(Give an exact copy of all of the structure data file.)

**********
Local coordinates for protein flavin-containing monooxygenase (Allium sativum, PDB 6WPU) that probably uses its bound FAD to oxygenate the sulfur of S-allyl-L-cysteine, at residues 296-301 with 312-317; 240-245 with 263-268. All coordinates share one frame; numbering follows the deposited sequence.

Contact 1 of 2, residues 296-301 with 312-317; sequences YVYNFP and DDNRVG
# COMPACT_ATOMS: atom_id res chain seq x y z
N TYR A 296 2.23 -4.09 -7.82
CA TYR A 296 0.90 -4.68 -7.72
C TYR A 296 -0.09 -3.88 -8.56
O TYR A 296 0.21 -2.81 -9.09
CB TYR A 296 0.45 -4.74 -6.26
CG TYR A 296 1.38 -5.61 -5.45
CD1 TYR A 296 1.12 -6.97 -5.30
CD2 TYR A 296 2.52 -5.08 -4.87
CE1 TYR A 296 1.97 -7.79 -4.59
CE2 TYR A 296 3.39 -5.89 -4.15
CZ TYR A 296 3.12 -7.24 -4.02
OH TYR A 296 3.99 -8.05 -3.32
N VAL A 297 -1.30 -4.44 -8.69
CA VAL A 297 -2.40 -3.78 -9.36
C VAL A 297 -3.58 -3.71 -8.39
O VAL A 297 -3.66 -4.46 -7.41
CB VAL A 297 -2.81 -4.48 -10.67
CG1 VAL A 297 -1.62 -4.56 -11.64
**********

Local coordinates for protein flavin-containing monooxygenase (Allium sativum, PDB 6WPU) that probably uses its bound FAD to oxygenate the sulfur of S-allyl-L-cysteine, at residues 296-301 with 312-317; 240-245 with 263-268. All coordinates share one frame; numbering follows the deposited sequence.

Contact 1 of 2, residues 296-301 with 312-317; sequences YVYNFP and DDNRVG
# COMPACT_ATOMS: atom_id res chain seq x y z
N TYR A 296 2.23 -4.09 -7.82
CA TYR A 296 0.90 -4.68 -7.72
C TYR A 296 -0.09 -3.88 -8.56
O TYR A 296 0.21 -2.81 -9.09
CB TYR A 296 0.45 -4.74 -6.26
CG TYR A 296 1.38 -5.61 -5.45
CD1 TYR A 296 1.12 -6.97 -5.30
CD2 TYR A 296 2.52 -5.08 -4.87
CE1 TYR A 296 1.97 -7.79 -4.59
CE2 TYR A 296 3.39 -5.89 -4.15
CZ TYR A 296 3.12 -7.24 -4.02
OH TYR A 296 3.99 -8.05 -3.32
N VAL A 297 -1.30 -4.44 -8.69
CA VAL A 297 -2.40 -3.78 -9.36
C VAL A 297 -3.58 -3.71 -8.39
O VAL A 297 -3.66 -4.46 -7.41
CB VAL A 297 -2.81 -4.48 -10.67
CG1 VAL A 297 -1.62 -4.56 -11.64